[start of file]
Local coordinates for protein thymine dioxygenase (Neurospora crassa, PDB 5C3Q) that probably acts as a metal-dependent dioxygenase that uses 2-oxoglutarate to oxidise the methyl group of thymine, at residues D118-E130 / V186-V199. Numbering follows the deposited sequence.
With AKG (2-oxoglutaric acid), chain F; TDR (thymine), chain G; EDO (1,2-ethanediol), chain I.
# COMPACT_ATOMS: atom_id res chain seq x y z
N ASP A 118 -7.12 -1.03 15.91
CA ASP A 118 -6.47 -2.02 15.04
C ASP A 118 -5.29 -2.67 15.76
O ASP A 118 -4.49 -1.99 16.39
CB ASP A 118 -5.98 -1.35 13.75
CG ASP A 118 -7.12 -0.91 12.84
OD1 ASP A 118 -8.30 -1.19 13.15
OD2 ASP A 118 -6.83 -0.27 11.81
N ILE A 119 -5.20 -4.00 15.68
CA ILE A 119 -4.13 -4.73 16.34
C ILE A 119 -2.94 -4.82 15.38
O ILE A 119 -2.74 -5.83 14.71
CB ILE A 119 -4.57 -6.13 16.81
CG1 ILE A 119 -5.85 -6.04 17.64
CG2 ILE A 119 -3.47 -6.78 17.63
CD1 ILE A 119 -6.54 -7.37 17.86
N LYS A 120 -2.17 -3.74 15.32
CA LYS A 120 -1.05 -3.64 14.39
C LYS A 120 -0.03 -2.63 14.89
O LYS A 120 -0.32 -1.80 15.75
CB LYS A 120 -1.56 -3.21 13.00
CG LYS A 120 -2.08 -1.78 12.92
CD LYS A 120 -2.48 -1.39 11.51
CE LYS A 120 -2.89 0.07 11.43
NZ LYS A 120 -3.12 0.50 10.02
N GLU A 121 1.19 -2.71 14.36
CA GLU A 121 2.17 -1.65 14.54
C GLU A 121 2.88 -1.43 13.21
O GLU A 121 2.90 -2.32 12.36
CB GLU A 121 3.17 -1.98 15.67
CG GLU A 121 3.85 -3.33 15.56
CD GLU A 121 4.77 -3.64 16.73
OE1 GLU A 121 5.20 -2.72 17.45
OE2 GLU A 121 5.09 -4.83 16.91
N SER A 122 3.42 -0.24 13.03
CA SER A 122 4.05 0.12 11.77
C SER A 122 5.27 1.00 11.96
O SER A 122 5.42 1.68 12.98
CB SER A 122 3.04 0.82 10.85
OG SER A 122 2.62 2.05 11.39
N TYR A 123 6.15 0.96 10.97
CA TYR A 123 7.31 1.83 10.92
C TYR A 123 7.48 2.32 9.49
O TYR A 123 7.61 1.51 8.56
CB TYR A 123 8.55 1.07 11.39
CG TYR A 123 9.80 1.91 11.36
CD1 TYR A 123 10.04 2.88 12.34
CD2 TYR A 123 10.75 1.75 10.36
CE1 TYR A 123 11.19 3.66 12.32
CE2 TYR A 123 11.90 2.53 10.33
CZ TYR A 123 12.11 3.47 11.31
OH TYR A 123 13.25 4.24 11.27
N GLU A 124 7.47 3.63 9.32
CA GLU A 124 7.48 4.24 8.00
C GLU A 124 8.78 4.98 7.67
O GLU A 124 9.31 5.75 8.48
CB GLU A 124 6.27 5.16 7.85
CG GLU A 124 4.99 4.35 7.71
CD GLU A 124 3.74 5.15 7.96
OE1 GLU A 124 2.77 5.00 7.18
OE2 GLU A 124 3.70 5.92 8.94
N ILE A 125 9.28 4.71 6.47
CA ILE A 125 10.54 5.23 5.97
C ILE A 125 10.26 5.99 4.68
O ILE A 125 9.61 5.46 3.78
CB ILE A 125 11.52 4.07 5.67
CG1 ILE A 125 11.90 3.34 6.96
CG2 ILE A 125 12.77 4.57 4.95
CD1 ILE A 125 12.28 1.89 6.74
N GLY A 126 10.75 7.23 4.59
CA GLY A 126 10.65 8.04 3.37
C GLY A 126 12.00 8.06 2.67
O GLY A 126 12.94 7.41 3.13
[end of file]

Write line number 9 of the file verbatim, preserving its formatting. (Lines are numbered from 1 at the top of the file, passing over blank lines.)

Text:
CG ASP A 118 -7.12 -0.91 12.84